Sometimes when you are stuck on an obstacle with knitting or crocheting, it can be difficult to know where to find your solutions. If you don’t have a good friend to bribe with treats to help you out, or a helpful yarn store in town, sometimes you don’t know where to turn or who to trust with your projects. After working with our customers that come in daily in need of help, I have found a few good resources, besides my own knowledge, to combat those obstacles. Whether it be yarn substitutions, pattern help, or getting tutorials. In this post I will be covering some of my personal favorite resources for finding help.
I have customers contact us daily about yarn to use for patterns. Either they don’t have a local yarn shop to compare or the yarn they want to use is discontinued. Both of which can be frustrating when you are looking for good yarn substitutions in your pattern. It’s also difficult to tell if the material is going to knit to the proper gauge and have the same feel when knit up. One website I like to use is yarnsub.com. This is a wonderful website that I use almost daily for customers and now my co-workers love using this site as well. You simply type in the yarn you are looking to substitute and click search. This site is amazing not only because it gives you a percentile of a good match but all the reasons as to why! It lists in comparison the texture of the yarn, the gauge, fiber content, qualities of the yarn, and the grams/meters. I really enjoy how helpful this site is and recommend you give it a try if you are looking for a substitute yarn.
If you are just starting out reading patterns, I’m sure you have noticed by now that they are written in a completely different language. While most patterns come with pattern sizing chart, figuring out how much yarn to buy for your project can be difficult if you don’t know how to read it. Normally patterns will give a suggested yarn, sizes, and total yardage of that project. The set up will usually looks something like this:
“SIZES XS, [S, M, L, 1X, 2X, 3X] Chest: approx. 29, [33, 37, 41, 45, 49, 53] inches MATERIALS Needles: Size 9 US, circular and DPN; Size 7 US, circular and DPN Yarn: Worsted weight, approx. 680[780, 1000, 1200, 1430, 1620, 1800] yards. Shown in Brooklyn Tweed SHELTER, Long Johns colorway”
This particular pattern is the Brick sweater by Clare Lee which a free pullover sweater pattern on Ravelry. The size, chest in inches, and yards needed are all in order according to the placement of the letter size in the brackets. For instance, if you are a size medium, your chest is approximately 37 inches around and you would need 1000 yards of a worsted weight yarn for this particular pattern. If the pattern has a suggested yarn and gives amounts of skeins instead of total yardage you will need for that yarn, and are not using the suggested yarn, then I would look up how many yards come in one skein of the suggested yarn, multiply the yardage of one skein by how many skeins suggested, and divide it by the yardage in one skein of that yarn you are using. I like to do the math this way as opposed to purchasing how many skeins are suggested because it could very by quite a bit according to size of the skeins. The suggested yarn might come in a 50g skein and the yarn you are using may come in a 100g skein so yardage between the two will be vastly different.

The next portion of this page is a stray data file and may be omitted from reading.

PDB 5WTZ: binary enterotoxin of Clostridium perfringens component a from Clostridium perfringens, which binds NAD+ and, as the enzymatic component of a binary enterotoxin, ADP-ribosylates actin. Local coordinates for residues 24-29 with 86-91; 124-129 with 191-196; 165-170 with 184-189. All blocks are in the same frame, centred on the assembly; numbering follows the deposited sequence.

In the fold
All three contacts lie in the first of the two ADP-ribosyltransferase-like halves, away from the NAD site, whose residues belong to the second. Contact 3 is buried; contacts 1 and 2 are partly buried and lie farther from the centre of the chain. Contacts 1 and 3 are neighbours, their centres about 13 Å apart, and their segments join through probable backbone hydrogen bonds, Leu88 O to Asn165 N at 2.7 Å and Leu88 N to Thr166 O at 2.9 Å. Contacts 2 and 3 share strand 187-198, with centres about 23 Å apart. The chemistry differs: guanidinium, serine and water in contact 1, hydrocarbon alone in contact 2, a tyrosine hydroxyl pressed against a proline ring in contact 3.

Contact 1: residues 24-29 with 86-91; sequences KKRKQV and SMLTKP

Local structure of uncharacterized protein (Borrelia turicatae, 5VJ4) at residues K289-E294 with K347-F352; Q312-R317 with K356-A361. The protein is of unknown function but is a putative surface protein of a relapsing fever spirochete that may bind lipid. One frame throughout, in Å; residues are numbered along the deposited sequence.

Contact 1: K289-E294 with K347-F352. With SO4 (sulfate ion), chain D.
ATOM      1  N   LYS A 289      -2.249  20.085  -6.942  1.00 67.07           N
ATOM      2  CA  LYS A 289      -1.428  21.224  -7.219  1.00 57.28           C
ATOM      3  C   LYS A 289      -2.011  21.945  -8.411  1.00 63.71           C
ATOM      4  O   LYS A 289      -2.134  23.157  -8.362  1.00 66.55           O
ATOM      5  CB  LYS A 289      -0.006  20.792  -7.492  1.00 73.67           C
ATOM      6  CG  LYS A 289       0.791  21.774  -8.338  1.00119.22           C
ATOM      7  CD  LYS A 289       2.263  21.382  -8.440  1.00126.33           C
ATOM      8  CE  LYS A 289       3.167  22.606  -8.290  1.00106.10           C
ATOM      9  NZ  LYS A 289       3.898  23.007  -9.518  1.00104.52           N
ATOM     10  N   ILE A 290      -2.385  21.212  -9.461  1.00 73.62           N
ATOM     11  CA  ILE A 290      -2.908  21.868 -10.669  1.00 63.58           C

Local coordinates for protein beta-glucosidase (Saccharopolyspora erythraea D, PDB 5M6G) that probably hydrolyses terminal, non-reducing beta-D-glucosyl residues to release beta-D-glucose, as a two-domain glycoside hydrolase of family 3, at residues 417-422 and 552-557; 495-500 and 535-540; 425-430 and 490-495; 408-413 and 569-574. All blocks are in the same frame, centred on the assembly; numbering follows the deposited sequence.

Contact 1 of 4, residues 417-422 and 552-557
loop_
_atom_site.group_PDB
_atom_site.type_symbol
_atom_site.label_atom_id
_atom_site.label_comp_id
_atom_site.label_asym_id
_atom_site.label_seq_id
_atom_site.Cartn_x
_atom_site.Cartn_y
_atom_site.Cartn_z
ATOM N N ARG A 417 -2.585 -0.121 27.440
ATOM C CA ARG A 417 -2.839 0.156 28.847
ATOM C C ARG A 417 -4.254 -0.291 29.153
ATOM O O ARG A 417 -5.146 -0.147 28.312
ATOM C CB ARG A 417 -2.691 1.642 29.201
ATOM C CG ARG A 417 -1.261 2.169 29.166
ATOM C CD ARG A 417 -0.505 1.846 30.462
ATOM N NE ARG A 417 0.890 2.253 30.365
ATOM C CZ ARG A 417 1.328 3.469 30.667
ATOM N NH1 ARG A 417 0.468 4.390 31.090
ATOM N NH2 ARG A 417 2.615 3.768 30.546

If you have a chart instead of written instructions in your pattern, and have never known how to read a chart then no worries. Reading charts can look quite intimidating at first but once you understand the setup, it becomes easy to read. Click here for a link to reading knitting charts.
While I was learning to knit for the first time, there was no YouTube or Google to reference. There were only crafting classes and the library with the Dewey decimal system. Luckily technology has brought knitting classes to us in the convenience of our homes via YouTube. There are a few channels I enjoy watching for knitting and crochet tutorials that have helped me tremendously whenever I run into a problem or get stumped. For knitting tutorials, I really enjoy VeryPinkKnits and ExpressionFiberArts. For crochet, I have found Bella Coco is a great channel for learning how to create certain projects and Wool and the Gang for learning or brushing up on crochet stitches. I really like how clear the directions are and how all these videos are concise and in sharp focus on the stitches. For any questions you may have about Paradise Fibers wheels and spinning, you can always refer to our YouTube channel. All these YouTube channels really try to make sure the color and type of yarn they use is coming through on video and looks very clean in detail. I will tell you these lovely YouTubers have helped me more than I can say as I have stumbled here and there.
Hopefully you have found some good resources for any bumps in the road you may encounter in this blog post and if not, I would love to hear where you go for help. Do you have a local shop or good friend to help you out with your projects? What are your favorite resources for finding help? You can always call our store at (509) 536-7746 for issues you may have. Our customer service team is awesome and we have a few people on staff here with years of experience and are very dedicated to helping you out as best we can. Good luck out there crafters and remember to pass on the knowledge!